Accentuating the 'we' in the term 'spectator', which, as Charles Péguy so eloquently said, is important, this process is entirely reversible; 'if we stop interpreting, if we stop rehearsing, if we stop reproducing, the very existence of the original is at stake. It might stop having abundant copies and slowly disappear.' (See the commentaries of Péguy in Deleuze, Difference and Repetition.32)

Belief in the denunciation surrenders disbelief in the process. How does the institution that is to be new, set itself both inside and apart without subsuming all its research into an overview, or interpretative fallacy? The question also is set to the verifiability of a reflexive approach to curating (I am aware of the limits in what I am bracketing as apart, or as different but all the same) troubled by the process of accepting and denouncing, selecting and believing in one's own circuitous logic. It is, at worst, to be critical of criticism, sceptical of scepticism, yet always falling down on reflexive 'purity' (I am 'outside' the dilemma of relativism, and paradox, or even worse, since I know I am also circumscribed inside these, I am conscious, as the inescapable conditions of practice, of the correlationism of my thought). The space envisioned beyond ideology is the ideological space par excellence. The infinite regress, since nothing touches. The emergence of non-human entities into the very space that seemed to be free of them does not release discourse from this bonded circularity, since consciousness is the substance of its objects.

The series at E:vent examined these complicit arrangements, as many vanishing points in its survey of practices pointed to the indetermination of any overview. The electronic/local horizon is constantly shifting, as a field of decisions, not 'what to do' and how to 'do it', but to whether all localised events are situated from 'any-space-whatever' rendered empty and disconnected.33 According to Deleuze, such dissociated space comes closer to the unknown and ambiguous character of reality, and so conveys the sense of pure duration itself emptied and disconnected. The importance then of the undertaking, of localising an empirical ground as a kind of empty space, and 'dead time' (another cinematic term of letting the film roll on unawares) might produce effects, or reverse causes from effects, if the project is to recognise the 'worldless', the any-space-whatever. In retreat from the scene, any undertaking left standing collapses there. But the material remains as a kind of leftover of its failed attempts, to make history, and whose vectors point to a future unknown state, like one of Antonin Artaud's 'ruined' drawings. What is remaindered and unspeakable - the trans-moment - is that singular moment all representations are betrayed. The betrayal Artaud writes about as 'subjectile' in the ruined space of a drawing, is at the same time the courage and justice of its undertaking, akin to Antigone's standing 'between two deaths'. There is left no ground to stand upon.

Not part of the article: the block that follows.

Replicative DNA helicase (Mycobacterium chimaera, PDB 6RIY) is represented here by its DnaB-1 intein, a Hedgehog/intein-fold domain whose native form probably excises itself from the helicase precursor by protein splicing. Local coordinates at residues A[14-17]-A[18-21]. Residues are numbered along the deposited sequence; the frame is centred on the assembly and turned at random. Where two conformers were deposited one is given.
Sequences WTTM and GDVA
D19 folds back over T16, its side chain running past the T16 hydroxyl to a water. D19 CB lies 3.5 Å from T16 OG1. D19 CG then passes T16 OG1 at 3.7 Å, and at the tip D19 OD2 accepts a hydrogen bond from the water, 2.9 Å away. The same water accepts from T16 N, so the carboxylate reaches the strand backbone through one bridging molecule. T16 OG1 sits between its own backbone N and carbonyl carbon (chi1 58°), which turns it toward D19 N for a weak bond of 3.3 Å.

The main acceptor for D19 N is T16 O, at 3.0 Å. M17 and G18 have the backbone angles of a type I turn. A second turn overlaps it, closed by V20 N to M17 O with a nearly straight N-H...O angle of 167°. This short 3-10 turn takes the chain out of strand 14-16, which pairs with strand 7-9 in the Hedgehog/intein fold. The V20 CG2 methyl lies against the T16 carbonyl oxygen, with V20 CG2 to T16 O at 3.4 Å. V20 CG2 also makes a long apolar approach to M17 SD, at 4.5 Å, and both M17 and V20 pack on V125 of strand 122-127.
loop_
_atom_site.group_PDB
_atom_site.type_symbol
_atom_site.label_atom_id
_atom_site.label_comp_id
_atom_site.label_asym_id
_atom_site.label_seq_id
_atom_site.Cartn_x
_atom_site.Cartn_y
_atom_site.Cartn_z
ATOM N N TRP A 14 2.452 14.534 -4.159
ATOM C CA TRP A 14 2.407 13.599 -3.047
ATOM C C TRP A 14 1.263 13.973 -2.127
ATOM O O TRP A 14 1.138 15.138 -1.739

Publications such as Artist-run Spaces34 focus as one of many examples on Martha Wilson's Franklin Furnace as a non-profit organisation in the mid 1970s initiating media-based practices, providing an alternative certainly at that time as non-idealist but 'living' forms, able to connect the inconsistencies in the world, with artists' participation in events, asking again directly 'what do you or I want?'. Less than nothing perhaps, just pure drive, pleasure. There is a sense here of rehabilitating the negative as an ethical space. How an event is its own precursor in a progression towards its own redundancy, its 'spirit'. Or proposing the speculative, 'as if' the real condition: 'everything is already decided, we just don't know how to pay the imaginary debt of a work of art, as well as we did in the unrestricted days of enjoyment of our fantasy about art' ... it is 'here and elsewhere' as if we are totally resigned to guilt, no longer angry, free to invent what we did in the past to do in the future, to fail to fail, in order to constitute the thing as a new event, to salute the pure contingencies that arrive at self-manifestation, to restructure all the past events that got us here ... all of our lives (suddenly) seen as predestination - it becomes clear, disappointingly, that it was never strategic, the new event violates, will have violated the field of actions in a future anterior tense, as purely contingent. As if in déjà vu, the subject is its own recurrence. It will have to have already happened. It is not known how to do this or to be knowable, how to touch the other, but it is a violation held up to the symbolic. And the negative protest of the event as a so-called liberation from what appears to firm up continued belief, and the will to change things or stand on denouncing the denunciations of all belief, is to not have any alternative but to do so, there is no alternative - everything being always co-opted - better to do nothing in this case as we admit, we don't have the language before the event - the rite of passage - to act, only to think it, neither as a fact of occurring nor as held in belief. This itself is a type of action still to be thought.